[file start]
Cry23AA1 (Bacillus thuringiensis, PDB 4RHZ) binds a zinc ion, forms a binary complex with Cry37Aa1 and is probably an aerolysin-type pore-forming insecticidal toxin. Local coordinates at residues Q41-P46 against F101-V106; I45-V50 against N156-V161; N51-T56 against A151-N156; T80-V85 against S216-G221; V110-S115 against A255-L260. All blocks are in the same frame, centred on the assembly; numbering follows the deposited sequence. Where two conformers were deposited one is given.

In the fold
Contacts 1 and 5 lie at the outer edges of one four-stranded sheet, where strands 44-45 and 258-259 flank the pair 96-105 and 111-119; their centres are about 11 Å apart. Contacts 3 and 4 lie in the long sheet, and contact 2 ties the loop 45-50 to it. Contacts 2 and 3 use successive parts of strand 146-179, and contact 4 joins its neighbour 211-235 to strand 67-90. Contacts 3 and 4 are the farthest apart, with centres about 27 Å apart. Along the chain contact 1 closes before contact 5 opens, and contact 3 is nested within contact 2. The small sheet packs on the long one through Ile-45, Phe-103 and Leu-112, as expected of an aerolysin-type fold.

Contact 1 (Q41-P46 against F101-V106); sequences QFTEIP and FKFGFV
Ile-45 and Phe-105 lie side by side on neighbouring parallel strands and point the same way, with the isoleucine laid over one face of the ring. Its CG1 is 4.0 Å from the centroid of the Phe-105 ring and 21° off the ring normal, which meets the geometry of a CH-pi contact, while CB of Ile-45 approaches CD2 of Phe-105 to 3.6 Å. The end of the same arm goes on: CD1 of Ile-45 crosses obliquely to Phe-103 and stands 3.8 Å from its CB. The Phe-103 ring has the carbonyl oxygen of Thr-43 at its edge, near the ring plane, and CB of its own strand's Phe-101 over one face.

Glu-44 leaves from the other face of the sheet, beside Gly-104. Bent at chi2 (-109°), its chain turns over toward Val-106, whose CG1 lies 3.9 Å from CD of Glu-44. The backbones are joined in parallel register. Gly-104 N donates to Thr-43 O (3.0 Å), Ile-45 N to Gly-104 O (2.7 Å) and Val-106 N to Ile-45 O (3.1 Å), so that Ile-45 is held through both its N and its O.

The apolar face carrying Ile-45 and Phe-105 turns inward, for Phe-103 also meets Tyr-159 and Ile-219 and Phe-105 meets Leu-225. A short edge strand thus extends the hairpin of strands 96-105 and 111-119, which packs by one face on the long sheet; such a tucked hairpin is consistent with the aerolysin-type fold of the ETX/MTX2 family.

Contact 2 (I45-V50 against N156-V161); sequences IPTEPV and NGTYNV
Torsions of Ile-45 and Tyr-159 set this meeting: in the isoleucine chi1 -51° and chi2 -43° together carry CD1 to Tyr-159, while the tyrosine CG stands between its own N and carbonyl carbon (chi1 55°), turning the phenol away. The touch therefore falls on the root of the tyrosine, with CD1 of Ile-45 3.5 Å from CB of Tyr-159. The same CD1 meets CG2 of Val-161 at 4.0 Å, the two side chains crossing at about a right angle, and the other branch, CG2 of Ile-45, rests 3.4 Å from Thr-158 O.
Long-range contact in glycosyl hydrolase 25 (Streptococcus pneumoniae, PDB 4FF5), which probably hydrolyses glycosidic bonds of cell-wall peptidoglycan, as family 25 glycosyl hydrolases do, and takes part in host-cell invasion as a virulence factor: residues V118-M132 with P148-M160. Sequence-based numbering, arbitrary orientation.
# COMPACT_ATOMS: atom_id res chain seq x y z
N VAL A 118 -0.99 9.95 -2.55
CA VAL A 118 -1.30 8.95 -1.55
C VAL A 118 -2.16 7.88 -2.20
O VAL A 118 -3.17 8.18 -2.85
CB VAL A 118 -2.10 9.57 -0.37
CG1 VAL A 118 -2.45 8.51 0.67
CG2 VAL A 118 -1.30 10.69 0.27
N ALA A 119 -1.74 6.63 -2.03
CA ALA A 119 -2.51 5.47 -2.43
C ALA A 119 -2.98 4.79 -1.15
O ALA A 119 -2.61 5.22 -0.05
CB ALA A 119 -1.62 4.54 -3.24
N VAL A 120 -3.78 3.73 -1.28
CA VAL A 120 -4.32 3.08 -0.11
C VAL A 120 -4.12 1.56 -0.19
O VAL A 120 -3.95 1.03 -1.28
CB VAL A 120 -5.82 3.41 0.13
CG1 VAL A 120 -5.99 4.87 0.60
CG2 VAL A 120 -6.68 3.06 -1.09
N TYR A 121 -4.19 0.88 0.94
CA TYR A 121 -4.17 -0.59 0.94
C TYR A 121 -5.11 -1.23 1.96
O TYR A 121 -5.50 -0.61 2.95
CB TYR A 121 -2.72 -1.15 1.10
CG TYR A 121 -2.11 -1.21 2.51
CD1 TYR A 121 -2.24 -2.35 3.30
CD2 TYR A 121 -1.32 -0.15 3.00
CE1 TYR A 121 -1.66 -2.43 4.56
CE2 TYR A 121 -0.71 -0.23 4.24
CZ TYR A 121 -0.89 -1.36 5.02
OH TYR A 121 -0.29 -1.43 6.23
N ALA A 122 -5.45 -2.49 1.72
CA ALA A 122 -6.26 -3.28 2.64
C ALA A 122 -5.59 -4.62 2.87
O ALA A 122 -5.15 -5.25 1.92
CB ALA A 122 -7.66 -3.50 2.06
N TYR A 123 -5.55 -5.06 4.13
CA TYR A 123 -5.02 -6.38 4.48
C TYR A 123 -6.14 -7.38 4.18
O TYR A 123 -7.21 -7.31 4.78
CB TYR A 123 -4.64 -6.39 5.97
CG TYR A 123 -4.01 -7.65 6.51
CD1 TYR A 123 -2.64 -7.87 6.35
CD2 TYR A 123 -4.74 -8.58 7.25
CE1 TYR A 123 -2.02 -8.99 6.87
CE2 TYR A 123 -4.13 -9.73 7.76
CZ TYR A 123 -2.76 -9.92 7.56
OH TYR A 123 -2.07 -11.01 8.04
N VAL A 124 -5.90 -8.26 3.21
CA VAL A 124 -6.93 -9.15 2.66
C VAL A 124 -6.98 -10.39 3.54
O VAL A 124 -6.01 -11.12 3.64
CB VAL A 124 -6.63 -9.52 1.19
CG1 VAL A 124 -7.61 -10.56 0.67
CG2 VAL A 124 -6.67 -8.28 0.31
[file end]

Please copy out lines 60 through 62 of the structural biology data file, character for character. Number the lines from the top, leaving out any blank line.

N VAL A 124 -5.90 -8.26 3.21
CA VAL A 124 -6.93 -9.15 2.66
C VAL A 124 -6.98 -10.39 3.54